In February 2011, Vogue published a very flattering profile of the lovely, fashion-forward Asma al-Assad, married to Syrian president Bashar al-Assad.

Asma al-Assad is glamorous, young, and very chic—the freshest and most magnetic of first ladies. Her style is not the couture-and-bling dazzle of Middle Eastern power but a deliberate lack of adornment. She’s a rare combination: a thin, long-limbed beauty with a trained analytic mind who dresses with cunning understatement. Paris Match calls her “the element of light in a country full of shadow zones.” She is the first lady of Syria.

Syria is known as the safest country in the Middle East, possibly because, as the State Department’s Web site says, “the Syrian government conducts intense physical and electronic surveillance of both Syrian citizens and foreign visitors.” It’s a secular country where women earn as much as men and the Muslim veil is forbidden in universities, a place without bombings, unrest, or kidnappings, but its shadow zones are deep and dark.

You can see from the article that the profile avoids the horrific human rights record of the Assad regime.  After the Syrian uprisings began in spring 2011, Vogue pulled the article from its online archive but you can read the original here.  (The Internet always allows such things to show up again somewhere.)  It has been reported that the global PR firm Brown Lloyd James arranged for this positive propaganda piece to help soften the image of the Assad family in the Western media.  The United Nations estimates that up to 11,000 Syrians have been killed in the uprisings, primarily civilian protesters but also armed combatants fighting the Syrian army.

Take this as a lesson in bad timing and fashion-backward reporting.

Lights of Japan

Lights of Japan

What the world needs now is the light of “Resilience.” With thanks to people all over the world, we would like to create things that serve as lights to the world. This film was created for “Japan Night,” a side event of World Economic Forum Annual Meeting 2012 at Davos.

Come for the music. Stay for the story.  This beautiful short film, Lights of Japan, must be seen by more people than those lonely few who visit the Japanese Government Internet TV site.  I have a feeling Lights of Japan has been seen exclusively by a select group of the world’s elite cozying up at Davos.  That’s not good enough.  It must be seen by the masses, because it’s the elite and the masses who are going to rebuild Japan.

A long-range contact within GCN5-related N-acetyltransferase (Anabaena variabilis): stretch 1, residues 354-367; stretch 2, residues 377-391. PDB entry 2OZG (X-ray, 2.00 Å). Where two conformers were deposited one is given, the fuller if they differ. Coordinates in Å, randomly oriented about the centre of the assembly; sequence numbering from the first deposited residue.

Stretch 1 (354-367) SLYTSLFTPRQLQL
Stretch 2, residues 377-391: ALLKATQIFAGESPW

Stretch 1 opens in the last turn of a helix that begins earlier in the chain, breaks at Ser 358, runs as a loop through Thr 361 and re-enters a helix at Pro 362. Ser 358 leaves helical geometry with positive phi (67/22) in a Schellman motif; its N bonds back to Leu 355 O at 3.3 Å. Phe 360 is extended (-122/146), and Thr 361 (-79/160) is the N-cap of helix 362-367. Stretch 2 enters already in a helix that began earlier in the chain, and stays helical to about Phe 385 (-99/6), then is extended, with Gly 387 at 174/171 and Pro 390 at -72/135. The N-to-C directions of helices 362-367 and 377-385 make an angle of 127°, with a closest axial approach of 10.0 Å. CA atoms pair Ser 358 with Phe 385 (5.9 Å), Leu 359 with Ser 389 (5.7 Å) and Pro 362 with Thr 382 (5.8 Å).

When I asked my Sophia students if they had seen the film, they all said no.  Hmm, I thought.  Why is this such a hidden gem?  I realize that it was made for Japan Night at Davos, but it is a public domain film or it wouldn’t be linked to the Japanese government website.

The Japanese government produced the film with private partners and the film production quality is high.  The problem is the distribution, which is a critical part of the planning for any film.  If Marshall McLuhan’s “the medium is the message,” still applies, then the message of Lights of Japan is suffering due to poor media distribution.  You won’t find this film on YouTube (yet), nor will you find it easily on the Internet.  I had to dig and dig until I found the “Japanese Government Internet TV” webpage.  Believe me, that URL does not glide off one’s tongue.

Watch the film and tell me what you think.  What’s your favorite scene?  Mine is that lengthy pause before Nobuyuki Tsujii starts playing the first notes on the restored piano.  The classical music is extraordinary and the first time I watched this I had tears in my eyes.  It is truly inspirational to watch the resilience of the Japanese people a year after the earthquake and tsunami.  The message of resilience and hope is a message that is ripe for the world, so I hope the world will see this.

Weird Japan: Cool Japan or Just Weird?

Weird Japan: Cool Japan or Just Weird?

21st Century Japan

It is very true that many people outside of Japan laugh at the popular culture videos,  game shows, news, and photos.  So, if foreigners think that some of the J-Pop is weird, is that good for Japan’s image?  I think it is, because the bottom line is that you are garnering global attention.  Lady Gaga is a weird American and that doesn’t stop her one bit from upping her Twitter follower numbers.  Now I don’t think “weird Japan” will garner more support for Japan’s government policies, but at least it intensifies curiosity.

I do have an issue with the baby doll look of a lot of these adult women pop stars.  Doesn’t it feed a stereotype of the Asian female in general and Japanese woman in particular as someone to be dominated and controlled?  Am I just being extreme here in my theory?  You tell me.   I think that the West still gazes across the Pacific to the East and finds it a place of mystery and exotic adventure.  We hold a lot of stereotypical images in our heads, both positive and negative, about the Asian region of the world.  How can we get to know each other with more honest eyes?